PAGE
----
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Seattle & Tacoma Easement Lawyers

An easement is the right to use another person’s property for a specified purpose. Easements do not involve transfer of ownership. The most common are easements appurtenant, which run with the land and give property owners “rights of way” across neighboring parcels of land.

If you need to enforce or defend an easement, reach out to Dickson Frohlich Phillips Burgess. Our team of experienced attorneys will thoroughly analyze your case, consider your needs, and provide guidance and advice involving potential easement agreements. We can also resolve easement-related disputes. Call 206-621-1110 (Seattle), 253-572-1000 (Tacoma), 360-742-3500 (Olympia), 971-416-0881 (Portland). to learn more about how we can help you.

Why Choose Us

Dickson Frohlich Phillips Burgess has over 100 years of combined experience serving Seattle and Tacoma clients in easement disputes and litigation. From large-parcel owners to developers, to homeowner associations, our team of litigators is ready to serve your legal needs.

All of our attorneys have impressive backgrounds and take their roles as “counselors” seriously. By partnering with us, not only will you gain access to attorneys who can navigate Washington State’s complex real estate law, but you will also have allies who will analyze and explain your challenges.

Dickson Frohlich Phillips Burgess was founded by Thomas L. Dickson, who graduated from the California Western School of Law. As an experienced litigator, Tom has over 30 years of experience helping clients with easement, business, and construction matters. He has also written many books about his areas of practice. The Expert Network has recognized Tom as a Distinguished Lawyer.

How We Can Help

Dickson Frohlich Phillips Burgess’s Seattle and Tacoma lawyers offer experienced legal advice and representation for easement claims. We have been serving individuals and businesses in the Puget Sound area for over 25 years.

We do the following for you as Seattle & Tacoma easement attorneys:

  • Prioritize your needs. Our firm is specifically designed to be nimble and adapt to your unique needs. This is because every client is unique.
  • Explain what can be done. We will explore all possible solutions for your case and consult with you to determine the best course of action.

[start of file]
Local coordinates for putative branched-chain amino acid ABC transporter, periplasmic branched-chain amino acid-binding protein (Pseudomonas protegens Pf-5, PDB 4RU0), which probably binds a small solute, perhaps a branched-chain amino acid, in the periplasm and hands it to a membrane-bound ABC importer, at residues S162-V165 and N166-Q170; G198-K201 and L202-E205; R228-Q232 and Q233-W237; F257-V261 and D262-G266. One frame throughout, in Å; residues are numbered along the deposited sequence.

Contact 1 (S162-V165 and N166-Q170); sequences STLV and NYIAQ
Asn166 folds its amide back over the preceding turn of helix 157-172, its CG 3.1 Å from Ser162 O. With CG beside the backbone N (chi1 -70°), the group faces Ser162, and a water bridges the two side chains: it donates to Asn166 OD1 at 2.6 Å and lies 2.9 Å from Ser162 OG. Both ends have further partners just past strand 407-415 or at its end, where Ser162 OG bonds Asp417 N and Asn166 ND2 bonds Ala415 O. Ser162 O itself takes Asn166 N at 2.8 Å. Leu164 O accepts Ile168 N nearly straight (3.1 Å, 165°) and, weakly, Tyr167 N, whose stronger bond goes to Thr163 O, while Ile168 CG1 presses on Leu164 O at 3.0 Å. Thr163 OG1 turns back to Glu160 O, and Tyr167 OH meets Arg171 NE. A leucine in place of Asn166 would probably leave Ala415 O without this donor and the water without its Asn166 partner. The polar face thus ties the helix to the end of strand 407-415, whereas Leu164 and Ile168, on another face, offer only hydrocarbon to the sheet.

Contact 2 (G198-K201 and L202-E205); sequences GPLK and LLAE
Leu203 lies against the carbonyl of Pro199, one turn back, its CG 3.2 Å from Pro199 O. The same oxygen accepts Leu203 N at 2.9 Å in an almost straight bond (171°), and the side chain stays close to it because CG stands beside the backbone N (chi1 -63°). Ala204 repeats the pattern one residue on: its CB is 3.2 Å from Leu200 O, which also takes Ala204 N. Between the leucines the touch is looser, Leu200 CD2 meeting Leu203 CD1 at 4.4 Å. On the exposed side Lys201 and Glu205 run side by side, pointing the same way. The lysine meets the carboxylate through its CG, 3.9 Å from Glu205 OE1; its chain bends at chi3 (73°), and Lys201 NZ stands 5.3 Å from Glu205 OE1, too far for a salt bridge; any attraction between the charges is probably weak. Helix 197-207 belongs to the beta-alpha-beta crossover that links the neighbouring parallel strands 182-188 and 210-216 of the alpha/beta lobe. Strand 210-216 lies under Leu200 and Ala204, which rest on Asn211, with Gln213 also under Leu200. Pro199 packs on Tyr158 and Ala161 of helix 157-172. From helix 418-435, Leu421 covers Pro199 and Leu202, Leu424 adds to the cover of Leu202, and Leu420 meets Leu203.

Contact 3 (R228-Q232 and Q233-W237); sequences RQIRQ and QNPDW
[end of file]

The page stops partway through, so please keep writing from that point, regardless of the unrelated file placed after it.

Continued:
• Draft and file paperwork on and ahead of time. We will prepare and file paperwork on your behalf before all relevant deadlines.
  • Negotiate and communicate on your behalf. We will talk to the opposing side’s lawyers and negotiate for fair compensation.
  • Represent you in court. If necessary, we will take your case to court so you can enforce or remove an easement.

Types Of Easements

There are two main types of easements in Washington law:

  • Easements in gross: Also known as personal easements, these easements give certain entities or parties the right to use someone else’s property. A common example is a utility easement that allows utility companies to maintain and install infrastructure on private property. These easements prevent homeowners from doing activities that could damage the equipment.
  • Easements appurtenant: These easements run with the land and benefit whoever owns a property. Common examples include an easement that lets a property owner cross into their neighbor’s land to reach their property and one that lets a property owner enter a neighbor’s land to access a public park.

How Are Easements Created?

Easements are most often explicitly created in property documents. Under most circumstances, having a verbal conversation with another party is not sufficient. Courts have also recognized the creation of easements in other ways:

Express Easements

The most common easement, as stated above, is an express easement. Again, these are established through written agreements between parties. A common form of an express easement is that of a shared driveway. The scenario is simple to conceptualize: Imagine one home built behind another, with the only way to reach the rear property being through a shared driveway located entirely on the property in front.

An express easement for ingress and egress would provide a nonpossessory right for that property owner to traverse the portion of the driveway on his neighbor’s property in order to reach his home. Certainly, there are numerous other types of express easements, such as utility easements. However, even if the document is not generated to establish an easement, one can develop over time.

Prescriptive Easements

A prescriptive easement can form based entirely on the conduct of a trespassing party. Similar to adverse possession, if a party uses someone else’s property for over 10 years, and does so openly, without permission, and in a manner akin to the actual title holder, he may establish a permanent easement to continue that use. The initial entry of that individual onto another’s property would be classified as trespass. However, that same use, over time, may establish a permanent legal right.